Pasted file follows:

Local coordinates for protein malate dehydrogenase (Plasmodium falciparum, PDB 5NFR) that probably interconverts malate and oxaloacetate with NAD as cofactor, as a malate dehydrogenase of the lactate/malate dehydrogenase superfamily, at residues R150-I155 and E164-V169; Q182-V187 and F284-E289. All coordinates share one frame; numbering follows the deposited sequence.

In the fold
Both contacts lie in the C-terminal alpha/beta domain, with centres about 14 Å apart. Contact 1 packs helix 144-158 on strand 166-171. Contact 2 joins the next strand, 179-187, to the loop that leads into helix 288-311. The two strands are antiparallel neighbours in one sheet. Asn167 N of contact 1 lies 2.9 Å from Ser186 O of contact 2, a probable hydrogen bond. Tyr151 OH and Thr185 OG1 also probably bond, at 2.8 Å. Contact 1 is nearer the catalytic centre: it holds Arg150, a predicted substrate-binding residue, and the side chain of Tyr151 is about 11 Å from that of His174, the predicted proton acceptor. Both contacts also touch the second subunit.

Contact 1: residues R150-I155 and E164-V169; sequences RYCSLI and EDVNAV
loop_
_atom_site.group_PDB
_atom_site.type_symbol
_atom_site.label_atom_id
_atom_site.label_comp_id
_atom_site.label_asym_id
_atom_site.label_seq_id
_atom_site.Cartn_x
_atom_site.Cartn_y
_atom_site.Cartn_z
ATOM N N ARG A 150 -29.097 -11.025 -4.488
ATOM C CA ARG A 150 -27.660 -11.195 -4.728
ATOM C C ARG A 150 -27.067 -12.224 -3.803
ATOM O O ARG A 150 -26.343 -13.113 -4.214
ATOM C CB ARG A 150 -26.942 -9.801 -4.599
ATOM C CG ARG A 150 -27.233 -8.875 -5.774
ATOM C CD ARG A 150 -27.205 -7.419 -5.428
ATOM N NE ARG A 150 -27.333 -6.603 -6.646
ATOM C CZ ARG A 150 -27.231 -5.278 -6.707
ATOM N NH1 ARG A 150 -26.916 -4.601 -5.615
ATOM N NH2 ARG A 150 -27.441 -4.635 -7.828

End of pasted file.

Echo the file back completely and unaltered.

Local coordinates for protein malate dehydrogenase (Plasmodium falciparum, PDB 5NFR) that probably interconverts malate and oxaloacetate with NAD as cofactor, as a malate dehydrogenase of the lactate/malate dehydrogenase superfamily, at residues R150-I155 and E164-V169; Q182-V187 and F284-E289. All coordinates share one frame; numbering follows the deposited sequence.

In the fold
Both contacts lie in the C-terminal alpha/beta domain, with centres about 14 Å apart. Contact 1 packs helix 144-158 on strand 166-171. Contact 2 joins the next strand, 179-187, to the loop that leads into helix 288-311. The two strands are antiparallel neighbours in one sheet. Asn167 N of contact 1 lies 2.9 Å from Ser186 O of contact 2, a probable hydrogen bond. Tyr151 OH and Thr185 OG1 also probably bond, at 2.8 Å. Contact 1 is nearer the catalytic centre: it holds Arg150, a predicted substrate-binding residue, and the side chain of Tyr151 is about 11 Å from that of His174, the predicted proton acceptor. Both contacts also touch the second subunit.

Contact 1: residues R150-I155 and E164-V169; sequences RYCSLI and EDVNAV
loop_
_atom_site.group_PDB
_atom_site.type_symbol
_atom_site.label_atom_id
_atom_site.label_comp_id
_atom_site.label_asym_id
_atom_site.label_seq_id
_atom_site.Cartn_x
_atom_site.Cartn_y
_atom_site.Cartn_z
ATOM N N ARG A 150 -29.097 -11.025 -4.488
ATOM C CA ARG A 150 -27.660 -11.195 -4.728
ATOM C C ARG A 150 -27.067 -12.224 -3.803
ATOM O O ARG A 150 -26.343 -13.113 -4.214
ATOM C CB ARG A 150 -26.942 -9.801 -4.599
ATOM C CG ARG A 150 -27.233 -8.875 -5.774
ATOM C CD ARG A 150 -27.205 -7.419 -5.428
ATOM N NE ARG A 150 -27.333 -6.603 -6.646
ATOM C CZ ARG A 150 -27.231 -5.278 -6.707
ATOM N NH1 ARG A 150 -26.916 -4.601 -5.615
ATOM N NH2 ARG A 150 -27.441 -4.635 -7.828